November 2023

From Beatles to ballots, icebergs to incumbents

By Morf Morford, Tacoma Daily Index

Old Guys Rock!

Or at least they attempt to.

Like a dream that won’t end, two bands from a generation ago (if not more) emerged with chart-topping releases.

The Rolling Stones released their first album of all new material in decades. The Stones have sold more than 250 million albums worldwide and earned countless awards and honors. Their new album, ‘Hackney Diamonds,’ is their 25th studio album with 12 new songs. And yes, they are preparing for a U.S. tour in 2024.

The Beatles released their first new song in about as many years with their “new” song, “Now and then”. It was released on vinyl – with a stereo remix of the band’s first single, “Love Me Do” (1962)” on the “B” side.

In politics, local and beyond

November 7 was the last national election until the much dreaded/anticipated presidential election of 2024.

Our local elections mirrored national sympathies with close votes on many issues and candidates. You can see the full details on Pierce County’s 2023 election here. This includes the number of ballots not counted (and why).

Since election credibility has been an issue lately, here are a few numbers from our neighborhood.

Pierce County has 554,515 registered voters. Of those, 30% (168,324) of us took the trouble to vote. And 4,200 were not valid or counted (that’s about .02 percent – or about two out of every hundred). And for fine-print Pierce County election background you can look here.

Local election interference

Election offices in King, Pierce, Spokane and Skagit counties were evacuated the morning after the off-year election when workers opened mail containing an unknown white powder. No one was affected, but scheduled ballot counts and posted results were delayed,

Rep. Derek Kilmer not running

Rep. Derek Kilmer, 49, announced he would not run for reelection in 2024. Kilmer served Washington’s 6th Congressional District since 2013, when he took the seat held by Norm Dicks. He previously served in the Washington state Senate for five years and the Washington state House for two.

Rep. Kilmer is not alone. For a variety of reasons, several House lawmakers have decided that now seems to be the time for a change of scenery.

Vermin “R” us

In his ever increasingly passionate bid for re-election, former President Donald Trump has labeled anyone who opposes him as “vermin”.

Students of history might recognize that exact term as one of the inflammatory phrases that have incited some of the ugliest, most violent and murderous movements in the past century or so.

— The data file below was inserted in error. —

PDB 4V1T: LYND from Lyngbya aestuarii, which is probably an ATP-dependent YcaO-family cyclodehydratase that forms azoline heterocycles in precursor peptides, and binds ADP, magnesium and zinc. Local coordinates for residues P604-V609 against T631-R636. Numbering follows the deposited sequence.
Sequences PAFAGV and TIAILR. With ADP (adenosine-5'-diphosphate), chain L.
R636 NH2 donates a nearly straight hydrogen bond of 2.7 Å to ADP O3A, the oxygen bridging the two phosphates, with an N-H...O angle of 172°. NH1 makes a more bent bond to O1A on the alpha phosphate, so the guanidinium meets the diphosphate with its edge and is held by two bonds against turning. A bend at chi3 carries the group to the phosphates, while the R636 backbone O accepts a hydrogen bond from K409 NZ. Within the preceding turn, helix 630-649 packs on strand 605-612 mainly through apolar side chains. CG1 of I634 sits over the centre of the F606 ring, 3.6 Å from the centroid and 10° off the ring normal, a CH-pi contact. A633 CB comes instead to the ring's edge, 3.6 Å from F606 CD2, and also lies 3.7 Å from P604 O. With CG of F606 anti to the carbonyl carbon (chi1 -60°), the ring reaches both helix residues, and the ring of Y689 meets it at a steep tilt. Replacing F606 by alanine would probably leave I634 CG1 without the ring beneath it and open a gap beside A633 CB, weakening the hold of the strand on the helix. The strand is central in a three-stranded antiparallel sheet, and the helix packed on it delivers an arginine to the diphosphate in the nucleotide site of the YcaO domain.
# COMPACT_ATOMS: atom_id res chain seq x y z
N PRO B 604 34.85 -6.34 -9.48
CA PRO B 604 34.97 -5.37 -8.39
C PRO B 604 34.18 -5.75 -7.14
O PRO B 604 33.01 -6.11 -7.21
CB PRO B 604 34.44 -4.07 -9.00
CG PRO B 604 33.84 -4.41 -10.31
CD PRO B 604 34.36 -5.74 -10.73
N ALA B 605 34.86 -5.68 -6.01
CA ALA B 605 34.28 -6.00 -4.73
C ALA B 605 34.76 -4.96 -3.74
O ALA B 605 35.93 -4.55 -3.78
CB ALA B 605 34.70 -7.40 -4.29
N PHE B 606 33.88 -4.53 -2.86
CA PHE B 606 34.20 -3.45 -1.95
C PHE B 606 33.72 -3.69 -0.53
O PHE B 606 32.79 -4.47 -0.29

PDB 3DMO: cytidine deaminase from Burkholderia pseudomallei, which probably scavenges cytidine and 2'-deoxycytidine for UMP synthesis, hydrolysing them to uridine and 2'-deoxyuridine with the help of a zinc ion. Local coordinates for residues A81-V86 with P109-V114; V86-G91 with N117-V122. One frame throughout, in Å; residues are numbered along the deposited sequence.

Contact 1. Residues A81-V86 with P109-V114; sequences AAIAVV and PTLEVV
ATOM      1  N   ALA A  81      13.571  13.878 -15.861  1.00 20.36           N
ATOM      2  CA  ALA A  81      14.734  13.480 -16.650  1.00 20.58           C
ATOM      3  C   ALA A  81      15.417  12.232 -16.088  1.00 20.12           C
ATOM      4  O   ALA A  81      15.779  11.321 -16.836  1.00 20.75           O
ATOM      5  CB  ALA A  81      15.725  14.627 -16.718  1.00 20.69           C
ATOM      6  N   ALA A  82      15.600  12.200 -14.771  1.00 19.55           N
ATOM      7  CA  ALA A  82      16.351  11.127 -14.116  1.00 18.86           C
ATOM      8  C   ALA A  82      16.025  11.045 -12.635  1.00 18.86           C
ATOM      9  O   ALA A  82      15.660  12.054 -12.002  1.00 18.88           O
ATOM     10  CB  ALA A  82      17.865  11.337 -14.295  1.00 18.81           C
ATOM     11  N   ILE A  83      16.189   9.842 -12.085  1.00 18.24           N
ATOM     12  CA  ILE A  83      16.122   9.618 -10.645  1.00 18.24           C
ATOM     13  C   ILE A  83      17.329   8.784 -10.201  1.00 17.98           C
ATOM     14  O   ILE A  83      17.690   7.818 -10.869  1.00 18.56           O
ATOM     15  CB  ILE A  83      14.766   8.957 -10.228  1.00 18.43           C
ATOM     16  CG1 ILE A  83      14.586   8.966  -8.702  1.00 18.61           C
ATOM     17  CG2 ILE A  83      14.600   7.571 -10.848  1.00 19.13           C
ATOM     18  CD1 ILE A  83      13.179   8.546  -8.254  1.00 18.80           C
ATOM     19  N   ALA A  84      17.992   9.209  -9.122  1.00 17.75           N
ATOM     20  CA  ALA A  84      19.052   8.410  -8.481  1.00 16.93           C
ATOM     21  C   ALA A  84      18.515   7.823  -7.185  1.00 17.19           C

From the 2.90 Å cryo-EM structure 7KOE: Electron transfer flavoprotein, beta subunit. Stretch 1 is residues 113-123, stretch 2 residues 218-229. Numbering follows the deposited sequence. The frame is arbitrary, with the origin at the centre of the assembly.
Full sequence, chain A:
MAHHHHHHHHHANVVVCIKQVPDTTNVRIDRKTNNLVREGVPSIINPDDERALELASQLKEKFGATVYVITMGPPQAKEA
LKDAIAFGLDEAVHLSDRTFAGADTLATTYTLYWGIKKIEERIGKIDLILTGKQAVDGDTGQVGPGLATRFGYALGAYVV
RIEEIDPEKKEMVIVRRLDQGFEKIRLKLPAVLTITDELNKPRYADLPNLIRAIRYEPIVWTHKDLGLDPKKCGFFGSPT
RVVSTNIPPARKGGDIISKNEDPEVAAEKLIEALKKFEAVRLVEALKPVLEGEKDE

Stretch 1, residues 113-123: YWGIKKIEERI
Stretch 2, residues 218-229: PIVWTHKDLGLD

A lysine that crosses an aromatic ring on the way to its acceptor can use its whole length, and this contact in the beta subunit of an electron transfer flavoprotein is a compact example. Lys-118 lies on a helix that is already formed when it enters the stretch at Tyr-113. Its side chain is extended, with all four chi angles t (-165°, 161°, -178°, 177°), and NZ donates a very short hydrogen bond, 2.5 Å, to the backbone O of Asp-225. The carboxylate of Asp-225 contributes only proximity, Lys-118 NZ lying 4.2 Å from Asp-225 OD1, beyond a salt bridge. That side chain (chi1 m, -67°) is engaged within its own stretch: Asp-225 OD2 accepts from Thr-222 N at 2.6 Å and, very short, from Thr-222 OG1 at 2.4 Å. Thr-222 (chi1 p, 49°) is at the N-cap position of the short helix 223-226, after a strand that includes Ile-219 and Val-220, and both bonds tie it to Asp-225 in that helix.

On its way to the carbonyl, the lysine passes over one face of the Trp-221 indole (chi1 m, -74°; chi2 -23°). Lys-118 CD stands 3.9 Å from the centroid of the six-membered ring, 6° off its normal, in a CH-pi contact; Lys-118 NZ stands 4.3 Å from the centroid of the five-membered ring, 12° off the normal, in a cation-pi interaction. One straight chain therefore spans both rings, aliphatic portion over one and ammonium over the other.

From Cambodia’s killing fields to the Rwandan genocide to the rise of fascism in the 1930s across Europe, these emotionally dense words have preceded acts and philosophies that have unleashed the worst of human impulses that threatened to consume both advocates and proponents of such belief systems.

In Trump’s defense, his campaign spokesperson Steven Cheung both disputed that accusation as “ridiculous” and warned that those who liken Trump to the 20th-century dictators will have “their entire existence…crushed when President Trump returns to the White House.”

Mr. Trump’s vitriolic speech was his way of commemorating Veteran’s Day.

I’m not sure what era or nation he sees himself as making “Great again”, but it is no America I’ve ever known.

The irony, of course, is that in a time of unprecedented divisiveness, further and more intense divisiveness seems to be an effective political strategy.

It’s going to be an interesting election year.

The propagandist’s purpose is to make one set of people forget that certain other sets of people are human. -Aldous Huxley

Our former president was not the only public figure to wax eloquently about the non-human attributes of those who oppose them.

The Hamas-Israel “war” which dominated the news services, and more than a few heated conversations, gave us a whole range of active participants urging us all to ignore the humanity of some, and the vulnerability of others.

Among other things, internationally as well as locally, these heightened tensions did not remain within the intended borders.

The month ended with a several-day cease-fire based on a mutually agreed-upon exchange of hostages and prisoners.

Those expressing allegiance to or identity with either side (however accidental or intentional) were subject to threats or assault at a far higher rate than usual.

As always, war is a blunt instrument, destroying and endangering lives of civilians as much (or more) than combatants.

And equally enduring, no matter what “side” you find yourself on, consider where the money comes from. As is the case far too often, “follow the money” is the defining feature of the integrity of virtually any news source.


And even though it is far from most of us, and few of us will ever see it, the planet’s biggest iceberg is on the move after more than three decades stuck to a peak that emerged from the ocean floor.

This is no regular triangular shaped iceberg. This one is called an “ice island”: it’s about 1,500 square miles in area and about 1,300 feet thick.

It’s adrift in the Southern Hemisphere and is expected to drift toward South Africa where it can disrupt shipping, among other things.

Icebergs, you may recall, are made of compressed snow – which means that they are freshwater – not saltwater. As a piece of ice of this size melts, it will certainly impact the salinity of the ocean. If you want to see more on this historic berg (not burg) look here.